To obtain the coefficients requires solving a system of nonlinear equations.

This is the system (below in Mathematica code) I used for third-order polynomials. There are boundary conditions on the skew (gamma1) and kurtosis (gamma2). For example, for symmetric distributions i.e. skew=0, the lower boundary of kurtosis is about -1.15 (I derived the boudary conditions in an article I published a few years ago, if you're interested I can get it for you).

Note: The mean and variance are set to 0 and 1. You can take a distribution and impose a linear tranformation on it and it will not change the values of the skew and kurtosis (or any other higher moments, for that matter).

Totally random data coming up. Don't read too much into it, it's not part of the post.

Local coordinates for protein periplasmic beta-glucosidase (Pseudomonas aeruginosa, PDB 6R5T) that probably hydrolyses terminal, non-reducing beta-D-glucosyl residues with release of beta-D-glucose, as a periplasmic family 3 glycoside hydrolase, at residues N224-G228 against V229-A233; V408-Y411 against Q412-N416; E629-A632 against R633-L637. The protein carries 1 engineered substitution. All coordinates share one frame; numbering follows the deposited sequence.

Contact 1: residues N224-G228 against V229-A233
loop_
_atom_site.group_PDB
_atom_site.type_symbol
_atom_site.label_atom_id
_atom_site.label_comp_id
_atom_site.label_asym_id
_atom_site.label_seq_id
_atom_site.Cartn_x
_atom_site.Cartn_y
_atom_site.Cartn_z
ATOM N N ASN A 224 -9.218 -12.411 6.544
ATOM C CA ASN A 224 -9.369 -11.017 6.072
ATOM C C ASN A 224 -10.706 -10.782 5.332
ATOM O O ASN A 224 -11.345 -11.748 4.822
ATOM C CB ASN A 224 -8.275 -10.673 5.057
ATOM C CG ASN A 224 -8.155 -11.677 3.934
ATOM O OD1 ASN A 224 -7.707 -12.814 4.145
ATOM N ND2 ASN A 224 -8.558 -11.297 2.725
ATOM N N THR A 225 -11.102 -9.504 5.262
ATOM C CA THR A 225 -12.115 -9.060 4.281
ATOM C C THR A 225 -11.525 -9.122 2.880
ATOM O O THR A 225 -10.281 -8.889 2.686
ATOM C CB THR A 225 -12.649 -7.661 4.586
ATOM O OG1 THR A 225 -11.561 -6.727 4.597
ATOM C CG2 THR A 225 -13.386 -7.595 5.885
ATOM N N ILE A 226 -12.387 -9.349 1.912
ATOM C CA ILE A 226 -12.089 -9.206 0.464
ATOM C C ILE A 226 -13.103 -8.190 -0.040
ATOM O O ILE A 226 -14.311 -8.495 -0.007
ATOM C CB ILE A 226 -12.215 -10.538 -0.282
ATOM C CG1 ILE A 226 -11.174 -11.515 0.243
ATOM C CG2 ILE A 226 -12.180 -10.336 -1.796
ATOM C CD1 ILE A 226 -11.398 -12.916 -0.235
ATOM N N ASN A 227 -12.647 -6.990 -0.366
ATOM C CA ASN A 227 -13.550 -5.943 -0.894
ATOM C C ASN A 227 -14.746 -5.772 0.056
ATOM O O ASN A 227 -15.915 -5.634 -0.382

Code:

```
gamma1 = 2;
gamma2 = 7;
FindRoot[{
a + c == 0,
b^2 + 6*b*d + 2*c^2 + 15*d^2 == 1,
2*c*(b^2 + 24*b*d + 105*d^2 + 2) == gamma1,
24*(b*d + c^2*(1 + b^2 + 28*b*d) + d^2*(12 + 48*b*d +
141*c^2 + 225*d^2)) == gamma2},
{a, -0.230}, {b, 0.88}, {c, 0.23}, {d, 0.019}, AccuracyGoal -> 24]
Solutions:{a -> -0.260023, b -> 0.761585, c -> 0.260023, d -> 0.0530723}
```

Other techniques that I mentioned such as g-and-h transformations and the Generalized Lambda distributions also require the simulatanoeus solutions to a system of nonlinear equations.

These techiques that I mention are especially useful when you need multivariate non-normal distributions with a specified correlation matrix.

For example, suppose you wanted X1, X2, and X3 all with different values of skew and kurtosis and with correlations of r12=0.4; r13=0.5; r23=0.6. These techniques I mention handle this scenario very easily.

Note: when I say non-normal I mean that the values of skew and kurtosis are not equal to zero. A normal distribution has skew of 0 and kurtosis of 0.